At this point my husband was a little apprehensive about the dog. We treat his eyes every day and my husband decided, since I was the Alpha that I should perhaps do the honors. I was doing just that last night, treating the second eye, when he attacked me ferociously, biting and shaking my arm from just below my elbow to my wrist. He released me and attacked me a second time. I had to go to the emergency room and have stitches and the other punctures seen to. We locked him up for the night. My husband is now at the vet having him put down, as we would never pass off an animal like that to any one else.
We were told this animal was “albinistic” – but NOT Albino. We were told he can’t be Albino because he has blue eyes, as opposed to pink eyes. We believe they should not be bred nor able to receive AKC standing. I will write a letter to AKC also. Thanks.
Published at the request of the writer,
New Port Richey, FL, USA"
5)Melanism in Doberman is due to a genetic mutation on the E m lotus. It is called a melanistic mask. Normally, a Doberman has two normal gene, represented as N/N (N for normal). When there is a mutation it is represented as em/N or em/em. A dog with em/N will be a standard color but be able to pass on the em gene to 50% of its offspring. A dog with em/em will be "affected" for the melanistic mask and will pass at least one em gene on to all of its offspring.
Melanism is a genetic mutation and not a variation of coat color. Research in 3)mice and 2)cats has proven it to be genetic.
1)Studies on wild melanistic animals has shown that their are healthier and longer lived. The reasoning behind this is they are 2)more difficult to spot thus having a greater chance at survival. A melanistic prey animal is more difficult for a predator to find. A melanistic predator is more difficult to spot making it more successful at hunting. The exact reason to their better health is not well understood but may be linked to lower stress levels and better immune health. 4)Melanisim is correlated with better vitamin D synthesis.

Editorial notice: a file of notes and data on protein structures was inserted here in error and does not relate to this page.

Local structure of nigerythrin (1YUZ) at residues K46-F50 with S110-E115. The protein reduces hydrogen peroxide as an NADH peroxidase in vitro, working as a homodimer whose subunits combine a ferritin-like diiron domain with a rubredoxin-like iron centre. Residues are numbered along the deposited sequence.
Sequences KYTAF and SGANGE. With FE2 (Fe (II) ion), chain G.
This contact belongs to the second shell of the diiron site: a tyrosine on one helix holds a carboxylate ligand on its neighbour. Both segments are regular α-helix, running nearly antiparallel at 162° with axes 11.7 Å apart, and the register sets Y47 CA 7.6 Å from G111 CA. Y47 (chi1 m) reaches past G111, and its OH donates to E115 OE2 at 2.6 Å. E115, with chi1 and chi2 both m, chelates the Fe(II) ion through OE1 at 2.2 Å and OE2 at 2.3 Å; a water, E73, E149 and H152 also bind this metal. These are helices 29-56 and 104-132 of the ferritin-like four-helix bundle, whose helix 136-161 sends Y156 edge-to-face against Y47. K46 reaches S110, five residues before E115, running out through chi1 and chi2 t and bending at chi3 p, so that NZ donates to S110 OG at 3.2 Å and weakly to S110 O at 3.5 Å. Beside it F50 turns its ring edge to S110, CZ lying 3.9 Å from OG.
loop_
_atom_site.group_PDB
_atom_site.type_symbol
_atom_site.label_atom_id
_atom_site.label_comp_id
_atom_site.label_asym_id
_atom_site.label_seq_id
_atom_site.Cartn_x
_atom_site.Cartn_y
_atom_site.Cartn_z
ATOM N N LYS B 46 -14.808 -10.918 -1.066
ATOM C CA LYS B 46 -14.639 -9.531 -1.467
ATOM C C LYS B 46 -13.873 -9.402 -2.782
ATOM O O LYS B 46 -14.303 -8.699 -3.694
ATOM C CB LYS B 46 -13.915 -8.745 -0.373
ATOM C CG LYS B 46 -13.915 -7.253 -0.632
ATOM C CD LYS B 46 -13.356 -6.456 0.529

The aim of a breeder is to preserve and to improve the breed. The standard is a guideline, a blueprint for the integrity of the breed. I am of the persuasion to maintain the standard and to focus on the health of the breed. Most studies on melanistic animals are on nocturnal animals (such as cats and mice). Studies into domestic animals such as dogs is limited. To say definitively that melanistic Doberman are healthier than their standard counterparts is misleading. There is limited research into melanistic animals none of which proves melanistic domestic dogs are healthier or longer lived. Seeing how the melanistic Doberman is not part of the established standard and the national breed club (the DPCA) doesn’t accept the melanistic as a valid coloration, I do not support the breeding of or for melanistic Doberman. The Em mutation is fairly rare, occuring in a limited gene pool of dogs. Breeding for this mutation is to breed within a small number of lines which is not benefiting the breed. Breeding like that produces dogs with higher COI (inbreeding ratios) and is not aiming to improve the breed, rather it is breeding strictly for color. Until the DPCA accepts melanistic dogs as part of the breed standard they should not be bred. Ethical breeders who sincerely care for the breed and its future will breed to the standard and for the betterment of the breed.